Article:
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Getting Involved in UG Research

What is undergraduate research?
 
The KU Chemistry Department has a long and successful history of promoting undergraduate research, and this page is designed to help you forge your own research journey.
 
The American Chemical Society provides an excellent overview of undergraduate research, with information ranging from the educational value of research experiences to tips on identifying potential mentors.  We recommend you start your journey there.
 
Who benefits from undergraduate research?
 
You may be thinking that participation in research only benefits students who are planning to pursue a PhD and become a professor.  The fact is that research involvement also benefits students who plan to directly enter the chemistry workforce with a BS or BA degree.  You can think of it as an "in-house" internship opportunity that will help develop skills that will make you more competitive for jobs after graduation. 
 
You might also be surprised to learn that, according to our own majors, participating in research improves performance in upper division coursework by putting the often esoteric concepts into a more meaningful context.  This means that the earlier you get involved, the more you stand to benefit! 
 
Do I need to come up with my own research project?
 
No!  This is the responsibility of the research mentor, who will work with you to take an area of active research in their lab and make it a project for you to tackle.  
 
Exploring research areas at KU
 
You’ll start learning about undergraduate research opportunities at KU as early as your first semester, in the required seminar course CHEM 180. The course gives you the opportunity to hear research presentations by faculty, and about research experiences by fellow chemistry majors. 
 
But you can start exploring the possibilities on your own at any time.  We recommend that you begin by browsing the various KU Chemistry faculty research areas.  One thing you’ll notice right away is that these include not only the four classic areas of organic, inorganic, analytical and physical chemistry, but quite a few interdisciplinary areas as well.  And many Chemistry faculty names appear under more than one area!  Many faculty maintain research group websites, and this is another way to start your exploration. 
 
When considering potential research labs you might join, don’t be concerned if projects that grab your attention involve subjects you haven’t yet learned about in coursework.  There’s no better way to learn about something than by doing it, and our faculty always welcome the opportunity to provide this kind of individualized instruction.  Also, don’t limit your options to just one or two labs.  You may find that your initial top choice doesn’t work out, maybe because there isn’t a spot available or you find that it just isn’t a good personal fit for you.
 
You can also complete the online Undergraduate Research Interest Webform to give us a better idea of your research interests. 
 
Finding the best mentoring situation for you
 
The next step is to start meeting with potential faculty mentors.  Sending each professor an email message requesting an interview is a typical approach.  If you don’t hear back after a couple of days, try again.  Faculty get dozens of emails daily, and your message might get lost in the jumble.  Office hour visits to inquire about about research is another useful approach, especially if the potential mentor is one of your instructors (consult the course syllabus).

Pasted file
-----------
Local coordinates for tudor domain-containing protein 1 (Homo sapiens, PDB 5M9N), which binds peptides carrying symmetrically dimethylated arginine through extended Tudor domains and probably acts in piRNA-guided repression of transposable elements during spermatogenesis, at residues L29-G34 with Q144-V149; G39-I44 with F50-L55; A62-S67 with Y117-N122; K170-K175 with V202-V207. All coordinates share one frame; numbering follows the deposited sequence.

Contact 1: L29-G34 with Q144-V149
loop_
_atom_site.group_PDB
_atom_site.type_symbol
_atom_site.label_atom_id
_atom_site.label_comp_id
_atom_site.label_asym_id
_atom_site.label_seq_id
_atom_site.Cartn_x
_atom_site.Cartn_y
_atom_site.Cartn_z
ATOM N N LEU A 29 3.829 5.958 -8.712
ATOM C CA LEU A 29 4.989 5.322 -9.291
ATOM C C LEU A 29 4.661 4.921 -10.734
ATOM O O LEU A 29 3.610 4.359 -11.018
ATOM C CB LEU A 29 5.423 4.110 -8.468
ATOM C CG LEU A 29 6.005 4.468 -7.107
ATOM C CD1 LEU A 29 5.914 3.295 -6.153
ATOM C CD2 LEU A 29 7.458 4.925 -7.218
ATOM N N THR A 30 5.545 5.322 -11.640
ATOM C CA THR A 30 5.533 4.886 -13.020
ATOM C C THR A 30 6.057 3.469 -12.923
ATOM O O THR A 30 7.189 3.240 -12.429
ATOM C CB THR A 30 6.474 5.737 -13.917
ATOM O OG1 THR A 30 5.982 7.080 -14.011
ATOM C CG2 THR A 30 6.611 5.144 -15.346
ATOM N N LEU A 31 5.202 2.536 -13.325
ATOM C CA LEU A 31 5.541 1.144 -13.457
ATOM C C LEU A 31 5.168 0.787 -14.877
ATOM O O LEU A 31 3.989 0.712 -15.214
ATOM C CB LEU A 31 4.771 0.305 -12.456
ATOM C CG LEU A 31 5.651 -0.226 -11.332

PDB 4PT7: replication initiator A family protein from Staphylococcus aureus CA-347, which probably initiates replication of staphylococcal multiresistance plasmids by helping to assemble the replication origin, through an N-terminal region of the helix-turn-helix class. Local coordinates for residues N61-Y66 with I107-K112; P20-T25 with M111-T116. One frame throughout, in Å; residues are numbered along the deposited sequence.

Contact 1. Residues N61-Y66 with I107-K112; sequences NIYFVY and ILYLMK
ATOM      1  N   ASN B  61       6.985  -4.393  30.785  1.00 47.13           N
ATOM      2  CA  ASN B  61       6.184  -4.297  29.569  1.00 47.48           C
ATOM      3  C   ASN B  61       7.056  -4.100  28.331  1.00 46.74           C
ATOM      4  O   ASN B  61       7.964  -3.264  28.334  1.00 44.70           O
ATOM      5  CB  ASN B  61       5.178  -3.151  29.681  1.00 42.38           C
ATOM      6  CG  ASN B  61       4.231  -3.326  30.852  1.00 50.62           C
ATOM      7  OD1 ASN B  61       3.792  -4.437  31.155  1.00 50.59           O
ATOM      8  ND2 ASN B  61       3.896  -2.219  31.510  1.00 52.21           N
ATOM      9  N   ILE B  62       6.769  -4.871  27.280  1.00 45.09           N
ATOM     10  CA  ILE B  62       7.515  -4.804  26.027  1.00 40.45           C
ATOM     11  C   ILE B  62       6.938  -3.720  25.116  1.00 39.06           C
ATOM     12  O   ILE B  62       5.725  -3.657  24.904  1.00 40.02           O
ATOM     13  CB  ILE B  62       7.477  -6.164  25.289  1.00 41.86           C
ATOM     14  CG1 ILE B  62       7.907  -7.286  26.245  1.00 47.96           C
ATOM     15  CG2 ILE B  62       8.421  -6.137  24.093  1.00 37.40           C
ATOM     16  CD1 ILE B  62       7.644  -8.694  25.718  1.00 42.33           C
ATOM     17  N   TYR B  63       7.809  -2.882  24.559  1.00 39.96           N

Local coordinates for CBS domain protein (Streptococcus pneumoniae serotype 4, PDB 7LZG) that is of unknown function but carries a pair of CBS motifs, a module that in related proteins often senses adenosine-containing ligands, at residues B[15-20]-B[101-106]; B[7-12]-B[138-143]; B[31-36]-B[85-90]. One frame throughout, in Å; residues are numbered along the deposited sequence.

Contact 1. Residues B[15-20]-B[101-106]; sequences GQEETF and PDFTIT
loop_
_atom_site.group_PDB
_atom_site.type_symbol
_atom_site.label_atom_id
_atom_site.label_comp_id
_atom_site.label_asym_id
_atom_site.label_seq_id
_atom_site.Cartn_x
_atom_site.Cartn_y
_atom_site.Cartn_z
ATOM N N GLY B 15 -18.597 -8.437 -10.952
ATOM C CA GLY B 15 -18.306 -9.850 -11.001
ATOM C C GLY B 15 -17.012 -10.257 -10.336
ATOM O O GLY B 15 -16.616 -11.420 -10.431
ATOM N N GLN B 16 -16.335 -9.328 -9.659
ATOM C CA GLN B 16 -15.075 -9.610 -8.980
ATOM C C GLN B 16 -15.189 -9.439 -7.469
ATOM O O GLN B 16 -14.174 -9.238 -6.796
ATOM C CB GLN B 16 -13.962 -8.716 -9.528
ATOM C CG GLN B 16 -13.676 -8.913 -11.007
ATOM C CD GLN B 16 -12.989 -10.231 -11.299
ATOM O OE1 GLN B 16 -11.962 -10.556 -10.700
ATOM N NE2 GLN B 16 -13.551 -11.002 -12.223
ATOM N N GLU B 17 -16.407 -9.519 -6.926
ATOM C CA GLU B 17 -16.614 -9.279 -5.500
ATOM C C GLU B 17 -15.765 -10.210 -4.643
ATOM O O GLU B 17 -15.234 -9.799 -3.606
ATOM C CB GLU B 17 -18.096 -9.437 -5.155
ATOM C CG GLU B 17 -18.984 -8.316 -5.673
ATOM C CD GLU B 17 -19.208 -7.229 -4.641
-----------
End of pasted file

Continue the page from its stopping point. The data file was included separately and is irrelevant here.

If you are offered a position in a research lab, don’t accept until you’ve had a chance to meet with the research group members, as they are the folks you will be interacting with most often.  In fact, one of the research group members will be assigned as your in-lab mentor, and will guide your efforts until you have achieved independence.  You should know who this individual will be prior to joining a group, and you should spend one or two days “shadowing” that person in the lab.  It would also be beneficial to attend a research group meeting before joining, to learn more about group dynamics.
 
More things to do or consider before you can begin lab work
 
First, you have to have appropriate safety and ethics training
 
Second, you need to determine which situation is best for you:
 
a. Enroll in research for credit
 
b. Work as a paid employee through the KU Emerging Scholars Program or a faculty research grant. Although a relatively rare situation, some students can get paid for their research efforts through a faculty research grant, or other means through the program. If you are receiving a paycheck for your research activities, be aware that you cannot receive academic credit for the same work.
 
c. Work as an upaid volunteer. This may be the best way for some students to learn whether research is right for them, without the concern that the venture could adversely affect their academic standing. Or it may be he optimal situation for students who don't need any more research credit hours but want to continue working on projects. Whatever the reason, all students in this category must complete a volunteer form each semester and submit it to Betsy Carlson. Please be aware that you cannot get paid AND receive academic credit for the same work. 
 

Chemistry department receives more than $8.5 million in research grants annually
14 chemistry faculty members have NSF CAREER Awards
Longest-running chemistry Research Experience for Undergraduates in the nation
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